On the surface, locally listed media and Internet behemoth Naspers doesn’t have much in common with US electric vehicle producer Tesla.
But scratch below the surface and the companies have more in common than meets the eye.
Both Koos Bekker, chairman of Naspers, and Elon Musk, CEO of Tesla, have been described as “visionary” leaders, yet both have been under fire for what some believe are corporate governance failures. And both companies have been criticised for their decisions around capital allocation and lack of disclosure.
Interestingly, Tencent, which is largely responsible for the Naspers share price rally over the past few years (Naspers has a 31.2% stake in Tencent) also bought a stake of about 5% in Tesla in 2017.
For South African investors, Naspers has become a crucial stock as its weight in various local indices has grown significantly over time. This has been a conundrum for benchmark-cognisant fund managers who risked underperforming by ignoring the stock, or exposing their clients to too much risk by including a sizeable position in their portfolios.
And while the impact the share has had on the South African market cannot be ignored, fund managers are divided about its fortunes going forward. This is often the result of differences in investment philosophies and processes.
Speaking at a recent Glacier International Navigate Seminar, Kevin Johnson, vice president of San Francisco-based Dodge & Cox, said there were a couple of reasons for the firm’s belief that Naspers was a compelling investment, even though it reduced its position between December and March.
“We do think the management team is quite strong. We very much think of ourselves as value investors and as we look at Naspers on a sum-of-the-parts basis, we think it is very reasonably valued,” Johnson said.
The value of Naspers’s holding in Tencent was worth more than the total market value of Naspers, he added. “You are getting the rest of Naspers for free and, in fact, you are getting it at a significant discount.”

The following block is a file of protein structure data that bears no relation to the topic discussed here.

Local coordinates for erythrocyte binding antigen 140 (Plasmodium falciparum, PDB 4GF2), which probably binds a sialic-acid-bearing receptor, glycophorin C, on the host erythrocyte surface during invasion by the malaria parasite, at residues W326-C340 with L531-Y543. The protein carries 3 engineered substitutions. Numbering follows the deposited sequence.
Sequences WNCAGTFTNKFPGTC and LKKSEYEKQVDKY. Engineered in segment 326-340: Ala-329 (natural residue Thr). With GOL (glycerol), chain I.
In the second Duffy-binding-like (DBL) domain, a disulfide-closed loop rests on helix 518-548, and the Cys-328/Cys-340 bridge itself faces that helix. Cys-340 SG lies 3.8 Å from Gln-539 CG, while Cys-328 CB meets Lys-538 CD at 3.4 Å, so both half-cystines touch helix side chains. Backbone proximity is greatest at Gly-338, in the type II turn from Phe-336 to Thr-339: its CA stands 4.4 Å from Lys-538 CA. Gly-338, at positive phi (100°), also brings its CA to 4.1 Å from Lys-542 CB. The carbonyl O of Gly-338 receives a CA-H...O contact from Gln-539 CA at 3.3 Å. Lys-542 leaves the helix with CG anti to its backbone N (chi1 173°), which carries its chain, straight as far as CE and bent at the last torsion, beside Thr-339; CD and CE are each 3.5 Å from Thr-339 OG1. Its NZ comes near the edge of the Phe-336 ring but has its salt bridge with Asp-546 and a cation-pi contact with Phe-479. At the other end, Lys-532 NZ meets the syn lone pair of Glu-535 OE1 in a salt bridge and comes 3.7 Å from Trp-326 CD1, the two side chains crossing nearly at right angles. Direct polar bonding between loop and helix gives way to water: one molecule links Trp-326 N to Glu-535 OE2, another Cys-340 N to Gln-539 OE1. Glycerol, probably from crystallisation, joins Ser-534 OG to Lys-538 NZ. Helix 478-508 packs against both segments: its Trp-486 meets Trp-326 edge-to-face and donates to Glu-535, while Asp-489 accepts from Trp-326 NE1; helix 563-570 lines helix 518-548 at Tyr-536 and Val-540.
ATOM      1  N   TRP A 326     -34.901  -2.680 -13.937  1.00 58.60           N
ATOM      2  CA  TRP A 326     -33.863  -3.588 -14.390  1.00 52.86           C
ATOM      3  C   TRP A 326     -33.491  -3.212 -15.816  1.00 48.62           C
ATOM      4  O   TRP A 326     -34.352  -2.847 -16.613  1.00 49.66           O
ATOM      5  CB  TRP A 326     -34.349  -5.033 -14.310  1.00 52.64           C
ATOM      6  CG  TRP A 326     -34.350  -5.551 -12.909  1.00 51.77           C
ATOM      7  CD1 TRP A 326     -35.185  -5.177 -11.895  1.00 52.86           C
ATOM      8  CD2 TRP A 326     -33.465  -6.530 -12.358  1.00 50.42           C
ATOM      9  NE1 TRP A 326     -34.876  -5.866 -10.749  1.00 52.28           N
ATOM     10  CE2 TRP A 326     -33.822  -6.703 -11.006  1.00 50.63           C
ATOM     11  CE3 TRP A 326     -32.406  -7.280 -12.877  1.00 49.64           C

Johnson said the firm was of the view that the rest of Naspers did have value, even though there were debates about how much it was worth.
But Rob Forsyth, head of research for the quality team at Investec Asset Management — who doesn’t have any Naspers exposure — was not convinced.
“When it comes to building a portfolio, we don’t have Fomo (fear of missing out). We don’t have to have every share that has done particularly well.”
It is important to build portfolios consistent with your philosophy, he said.
As part of its process, the team analysed a company’s business model, how strong it was, if it was growing market share, what portion of its profits it converted to cash, how it spent its cash and what the valuation was.
While Tencent was a strong company with a fantastic business model, in the longer term the performance of a lot of technology companies was expected to slow as there would be heightened competition for people’s time and platforms would start cross-competing, he said.
The team also had reservations about capital allocation at Tencent (and Naspers) and about its valuation given the company’s growth outlook. Since 1955, no company with revenue of more than US$25bn had managed to grow its top line north of 20% for 10 consecutive years, he added.
Yet, the team was not opposed to investments in the technology space and had exposure to Tencent’s competitor, NetEase, Tenpay and Visa.
Iain McCombie, partner at UK-based Baillie Gifford, acknowledged that Tesla was a controversial stock, but said only about 1% of its Managed Fund was invested in the electric vehicle producer.
But he said history showed that when trends changed — like when the car replaced the horse cart or when smart phones were introduced — it often happened within a relatively short space of time.
“I accept the fact that Tesla has a lot of risks to it, but if you are a sceptic, what if you are wrong? Because that has profound implications for a lot of companies.”
Alex Tedder, head and chief investment officer of global and US large cap equities at Schroders, said in terms of evolution, there was no question that electric vehicles were coming, but his team did not believe that Tesla would be at the forefront of these developments.
He said Tesla was burning a lot of cash and at some point it would have to raise equity. Although it would likely be able to do so in the short term, that would not solve the issue in the long run.
“They’ve had production issues on the Model 3 that, in my view, are not going away and there are some safety concerns, too.”
Another issue was governance.
“Elon Musk … is clearly a visionary, but I’m sorry, sending a Tesla Roadster into space is not good governance,” he said, referring to the sports car that accompanied Tesla’s Falcon Heavy test flight in February.
Tedder said their patent analysis, which was done by the firm’s data insights unit, showed that there were companies in the global auto manufacturing space that were well on their way to launching products that would rival or exceed Tesla’s efforts.
“BMW interestingly is one of those companies.”
- This article was originally published on Moneyweb and is used here with permission